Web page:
Dear Black Lives Matter, Step Your Game Up

Black Lives Matter

So I know many of you have seen the video of Black Lives Matter activists in Massachusetts speaking to Hillary Clinton.  The activists asked Hillary specially what changed in her heart and mind about issues surrounding mass incarceration and police brutality and how she had evolved on this issue.  She in return asked them what they hope to achieve as a movement.  They couldn’t answer and said it was up to her to help change the minds of mainstream America, they can’t do it themselves. Hillary responded to this by educated the protestors on having a platform with specific action they wanted.  I actually agree with her on this.  We can’t change everybody’s heart and mind.  There’s a vast majority of American’s who don’t understand Black Lives Matter and some who don’t want to understand.  Although I agree that changing hearts and minds could affect change long term in a few, we have to be honest with ourselves.  We can’t change everyone and the ones who are are on top, aren’t trying to hear that argument.  Politicians don’t operate with their hearts and minds and we’d be a fool to believe they ever will, they need talking points and things that they can sell in the few seconds of news camera time that they receive.

I couldn’t help but be embarrassed that we had no specific political legislation or laws that we wanted passed.  I went on and saw no national platform and no real concrete demands besides body cameras.  We can’t allow people to craft laws for us, we have to step it up and demand these ourselves.  I’m speaking on the national, regional and local levels.  Interrupting rallies and town hall meetings is fine, but if you have nothing behind it to stand on, then why are you even speaking up.  I know this movement is new for us and we’re still organizing, but an old 72 white lady shouldn’t have to tell you how to run your organization and what you need to do to be heard.  Ideologically, Black Lives Matter stands for something amazing but the world of politics is a different beast.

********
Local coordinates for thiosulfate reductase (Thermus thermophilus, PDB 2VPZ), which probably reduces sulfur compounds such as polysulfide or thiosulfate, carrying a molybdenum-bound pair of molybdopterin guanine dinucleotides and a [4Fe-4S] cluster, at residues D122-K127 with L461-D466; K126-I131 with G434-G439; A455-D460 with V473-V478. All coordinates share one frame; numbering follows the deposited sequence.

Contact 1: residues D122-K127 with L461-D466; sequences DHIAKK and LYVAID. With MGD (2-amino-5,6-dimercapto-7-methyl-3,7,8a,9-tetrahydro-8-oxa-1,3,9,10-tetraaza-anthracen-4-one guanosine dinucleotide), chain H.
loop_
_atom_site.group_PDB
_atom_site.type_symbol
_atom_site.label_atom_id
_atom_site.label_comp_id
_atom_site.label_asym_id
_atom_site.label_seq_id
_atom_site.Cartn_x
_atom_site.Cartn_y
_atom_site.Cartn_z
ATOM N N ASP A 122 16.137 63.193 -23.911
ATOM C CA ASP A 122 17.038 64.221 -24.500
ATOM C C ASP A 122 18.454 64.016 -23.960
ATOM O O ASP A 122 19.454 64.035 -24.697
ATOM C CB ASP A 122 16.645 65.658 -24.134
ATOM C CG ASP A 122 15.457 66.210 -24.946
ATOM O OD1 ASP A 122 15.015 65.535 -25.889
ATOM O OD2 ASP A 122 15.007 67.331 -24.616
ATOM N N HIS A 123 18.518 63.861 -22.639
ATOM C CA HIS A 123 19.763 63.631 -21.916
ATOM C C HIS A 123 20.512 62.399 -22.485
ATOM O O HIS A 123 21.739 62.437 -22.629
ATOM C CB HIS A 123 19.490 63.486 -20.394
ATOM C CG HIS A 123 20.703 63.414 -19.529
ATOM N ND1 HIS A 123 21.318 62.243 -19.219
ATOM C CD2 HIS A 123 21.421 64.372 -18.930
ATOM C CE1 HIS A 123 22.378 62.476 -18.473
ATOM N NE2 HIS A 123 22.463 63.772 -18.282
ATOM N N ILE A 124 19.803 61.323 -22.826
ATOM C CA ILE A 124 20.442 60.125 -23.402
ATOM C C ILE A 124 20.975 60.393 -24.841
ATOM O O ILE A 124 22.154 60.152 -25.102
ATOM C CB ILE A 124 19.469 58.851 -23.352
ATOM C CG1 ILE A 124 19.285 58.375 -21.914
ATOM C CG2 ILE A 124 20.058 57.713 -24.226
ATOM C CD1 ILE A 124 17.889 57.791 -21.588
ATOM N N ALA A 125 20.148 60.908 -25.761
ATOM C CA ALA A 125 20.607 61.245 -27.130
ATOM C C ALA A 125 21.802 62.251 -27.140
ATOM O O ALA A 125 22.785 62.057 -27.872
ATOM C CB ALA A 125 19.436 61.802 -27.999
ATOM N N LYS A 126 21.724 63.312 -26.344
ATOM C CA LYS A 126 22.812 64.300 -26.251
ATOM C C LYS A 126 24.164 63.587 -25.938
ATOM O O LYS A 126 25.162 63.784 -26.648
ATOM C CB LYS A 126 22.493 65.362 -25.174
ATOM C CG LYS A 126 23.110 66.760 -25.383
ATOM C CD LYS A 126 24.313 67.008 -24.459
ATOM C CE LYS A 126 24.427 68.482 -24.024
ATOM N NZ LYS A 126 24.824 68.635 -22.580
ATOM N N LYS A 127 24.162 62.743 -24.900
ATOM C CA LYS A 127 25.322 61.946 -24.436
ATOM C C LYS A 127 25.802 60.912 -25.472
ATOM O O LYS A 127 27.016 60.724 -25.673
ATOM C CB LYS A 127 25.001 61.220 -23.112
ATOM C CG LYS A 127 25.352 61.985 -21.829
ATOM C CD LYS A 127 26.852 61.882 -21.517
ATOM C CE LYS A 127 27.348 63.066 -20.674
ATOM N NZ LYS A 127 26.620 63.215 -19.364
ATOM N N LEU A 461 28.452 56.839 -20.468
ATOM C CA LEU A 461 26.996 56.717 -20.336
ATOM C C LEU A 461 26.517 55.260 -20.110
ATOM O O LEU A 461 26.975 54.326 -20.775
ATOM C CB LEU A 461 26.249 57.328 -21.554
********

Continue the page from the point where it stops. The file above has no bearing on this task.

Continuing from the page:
Let’s take a page from the LGBT activists. One thing I can say about them is that they’re organized and always have a plan.  They fought the issue of gay marriage not just with hearts and minds, but with pen and paper.  Behind the scenes in Hollywood, shows like Modern Family and Glee allowed middle America to see members of the LGBT community in their homes everyday.  Writers created characters who dealt with issues targeting the gay community like adoption and marriage equality.  Simultaneously, LGBT activists canvassed communities in several states educating people on LGBT issues including gay marriage.  On the legislation side, They fought laws and policies all the way to the supreme court and got gay marriage passed.  They attacked in on all fronts and that’s what Black Lives Matter needs to do if they want to be heard and understood.